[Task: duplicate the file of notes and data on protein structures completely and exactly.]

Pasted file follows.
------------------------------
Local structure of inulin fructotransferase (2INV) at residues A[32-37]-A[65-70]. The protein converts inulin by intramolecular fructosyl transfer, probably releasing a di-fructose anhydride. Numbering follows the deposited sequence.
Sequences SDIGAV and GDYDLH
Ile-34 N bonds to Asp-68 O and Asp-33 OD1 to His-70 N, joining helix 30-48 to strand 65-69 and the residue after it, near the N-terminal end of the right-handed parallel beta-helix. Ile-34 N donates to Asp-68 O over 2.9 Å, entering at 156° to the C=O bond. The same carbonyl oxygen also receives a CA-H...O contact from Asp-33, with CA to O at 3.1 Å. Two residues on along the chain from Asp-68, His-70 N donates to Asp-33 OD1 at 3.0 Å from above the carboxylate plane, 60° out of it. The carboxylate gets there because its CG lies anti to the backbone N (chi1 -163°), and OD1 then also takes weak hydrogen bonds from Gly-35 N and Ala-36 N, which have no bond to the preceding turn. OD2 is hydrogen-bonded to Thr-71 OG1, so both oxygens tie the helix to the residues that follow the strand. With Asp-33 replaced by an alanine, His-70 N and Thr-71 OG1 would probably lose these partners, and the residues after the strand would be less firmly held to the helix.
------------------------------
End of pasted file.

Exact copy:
Local structure of inulin fructotransferase (2INV) at residues A[32-37]-A[65-70]. The protein converts inulin by intramolecular fructosyl transfer, probably releasing a di-fructose anhydride. Numbering follows the deposited sequence.
Sequences SDIGAV and GDYDLH
Ile-34 N bonds to Asp-68 O and Asp-33 OD1 to His-70 N, joining helix 30-48 to strand 65-69 and the residue after it, near the N-terminal end of the right-handed parallel beta-helix. Ile-34 N donates to Asp-68 O over 2.9 Å, entering at 156° to the C=O bond. The same carbonyl oxygen also receives a CA-H...O contact from Asp-33, with CA to O at 3.1 Å. Two residues on along the chain from Asp-68, His-70 N donates to Asp-33 OD1 at 3.0 Å from above the carboxylate plane, 60° out of it. The carboxylate gets there because its CG lies anti to the backbone N (chi1 -163°), and OD1 then also takes weak hydrogen bonds from Gly-35 N and Ala-36 N, which have no bond to the preceding turn. OD2 is hydrogen-bonded to Thr-71 OG1, so both oxygens tie the helix to the residues that follow the strand. With Asp-33 replaced by an alanine, His-70 N and Thr-71 OG1 would probably lose these partners, and the residues after the strand would be less firmly held to the helix.